These sums became the financial fingerprints of suspicious activity during Progressive campaigns. In parliamentary and presidential elections in 2012, 98 per cent of 2,300 individual donors all gave 19,000 dinars. The sum of choice was 40,000 dinars in later campaigns. In 2014, 95 per cent of more than 2,800 donors gave that amount, while in 2017 the proportion was 98 per cent of almost 7,000 givers. The exception was parliamentary elections in 2016, when the Progressives received just 17 donations, all of 40,000 dinars.
Most campaign cash that year came from the party’s own resources, following a change in the law allowing the mixing of regular and campaign funds. The ACA has long had reason to be suspicious of Progressive donors. In 2012, the agency flagged 33 donations to the party from people who were on state benefits, according to a report it published on its website after the election.
“Certain contributions of these people amount to 50 per cent or more of yearly welfare received,” the agency said, triggering speculation that the oddly munificent welfare recipients were actually surrogates for secret donors. Our investigation revealed the agency also had serious concerns about the 2014 campaign after a tip-off from a separate state body, the Administration for the Prevention of Money Laundering, responsible for financial intelligence.
Four days after the election, the ACA learned of 135 bank transactions in which people had deposited 40,000 dinars into their accounts and immediately transferred the same amount to the Progressives as donations. Almost three years later, in March, the ACA submitted a report to prosecutors urging them to launch criminal proceedings in relation to the transactions, worth some 46,000 euros.
The agency suspected the donations were “actually from illegal activities, among others money laundering”, it said in the report, seen exclusively by BIRN. The ACA’s report also highlighted two suspicious bank transfers to other parties, one worth 5,600 euros to the Socialist Party of Serbia and one worth 690 euros to the United Regions of Serbia. The report urged prosecutors to take action regarding those transfers as well.
The United Regions of Serbia is now defunct and the Progressives and the Socialists did not respond to questions about the specific contents of the ACA’s report or any potential charges relating to the 2014 election. The Progressives also did not respond to questions about the five self-confessed proxy voters in 2017 and the ACA’s discovery of donors who were on welfare in 2012.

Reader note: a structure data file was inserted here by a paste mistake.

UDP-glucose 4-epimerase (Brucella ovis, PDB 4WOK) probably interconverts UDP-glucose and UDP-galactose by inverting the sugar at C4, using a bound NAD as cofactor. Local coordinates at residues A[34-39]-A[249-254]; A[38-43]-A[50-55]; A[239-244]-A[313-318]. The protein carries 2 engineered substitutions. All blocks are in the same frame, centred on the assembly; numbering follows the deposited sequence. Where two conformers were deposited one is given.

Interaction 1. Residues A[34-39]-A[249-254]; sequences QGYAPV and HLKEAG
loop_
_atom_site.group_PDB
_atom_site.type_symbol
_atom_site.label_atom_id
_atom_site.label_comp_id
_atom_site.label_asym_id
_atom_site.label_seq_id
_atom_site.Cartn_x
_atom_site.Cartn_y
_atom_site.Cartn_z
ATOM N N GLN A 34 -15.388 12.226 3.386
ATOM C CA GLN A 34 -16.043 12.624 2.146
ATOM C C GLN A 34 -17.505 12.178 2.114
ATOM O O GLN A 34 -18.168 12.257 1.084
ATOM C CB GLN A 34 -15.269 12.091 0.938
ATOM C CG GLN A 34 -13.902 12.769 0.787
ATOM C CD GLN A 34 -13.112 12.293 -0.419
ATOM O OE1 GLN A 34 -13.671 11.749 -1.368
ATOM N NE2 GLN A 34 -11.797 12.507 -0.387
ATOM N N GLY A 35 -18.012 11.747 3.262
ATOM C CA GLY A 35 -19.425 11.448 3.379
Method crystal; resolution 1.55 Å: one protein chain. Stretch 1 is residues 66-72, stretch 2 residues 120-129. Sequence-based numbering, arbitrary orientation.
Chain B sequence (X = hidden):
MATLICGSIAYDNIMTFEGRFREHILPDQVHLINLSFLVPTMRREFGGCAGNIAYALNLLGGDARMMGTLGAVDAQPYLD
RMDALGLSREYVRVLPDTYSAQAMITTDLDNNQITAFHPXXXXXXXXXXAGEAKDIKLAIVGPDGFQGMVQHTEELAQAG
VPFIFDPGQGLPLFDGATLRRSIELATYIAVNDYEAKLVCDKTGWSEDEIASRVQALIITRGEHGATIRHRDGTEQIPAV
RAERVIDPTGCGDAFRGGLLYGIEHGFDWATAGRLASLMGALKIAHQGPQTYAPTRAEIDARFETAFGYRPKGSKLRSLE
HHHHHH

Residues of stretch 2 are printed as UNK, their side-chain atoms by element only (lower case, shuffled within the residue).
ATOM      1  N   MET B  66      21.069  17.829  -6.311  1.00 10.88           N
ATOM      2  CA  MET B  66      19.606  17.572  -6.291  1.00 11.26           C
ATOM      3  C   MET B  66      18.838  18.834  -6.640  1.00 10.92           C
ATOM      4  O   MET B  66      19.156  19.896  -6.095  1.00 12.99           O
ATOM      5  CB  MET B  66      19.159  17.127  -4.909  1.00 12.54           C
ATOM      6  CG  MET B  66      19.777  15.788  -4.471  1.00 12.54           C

Allegations in Montenegro
Allegations of money laundering of campaign cash have long blighted politics in Montenegro, where the ruling Democratic Party of Socialists, DPS, have held power for more than two decades under the leadership of Milo Đukanović.
Critics describe Serbia’s tiny neighbour and EU hopeful as a fiefdom run by political elites. They accuse the DPS of misuse of state funds, abuse of office, election fraud and vote-buying, all denied by the party. In October 2016, the DPS scored its seventh straight victory in elections overshadowed by an alleged Russian-backed coup plot and deep divisions over Montenegro’s path to NATO membership, which it achieved in June. Prosecutors are investigating opposition leaders for possible involvement in the alleged coup. They are also looking into allegations that Nebojša Medojević, leader of the main opposition alliance, the Democratic Front, laundered money to finance the coalition during the 2016 election, which he denies. Critics say prosecutors are less eager to investigate allegations of similar money laundering by the ruling DPS, which is still led by Đukanović although he stepped down as prime minister last October. In 2011, local media published the names of people who denied they had given money to the DPS although their names appeared on the State Election Commission’s list of donors. Prosecutors started investigating the case in early 2012, but only after an anti-corruption group called MANS filed a criminal charge against the party for possible money laundering. Five years later, nothing has come of the case. The special state prosecutor’s office declined to comment. Meanwhile, the allegations have not discouraged donors from giving to the DPS. In the 2016 election, individual donations accounted for half of the party’s campaign war chest, amounting to some 680,000 euros.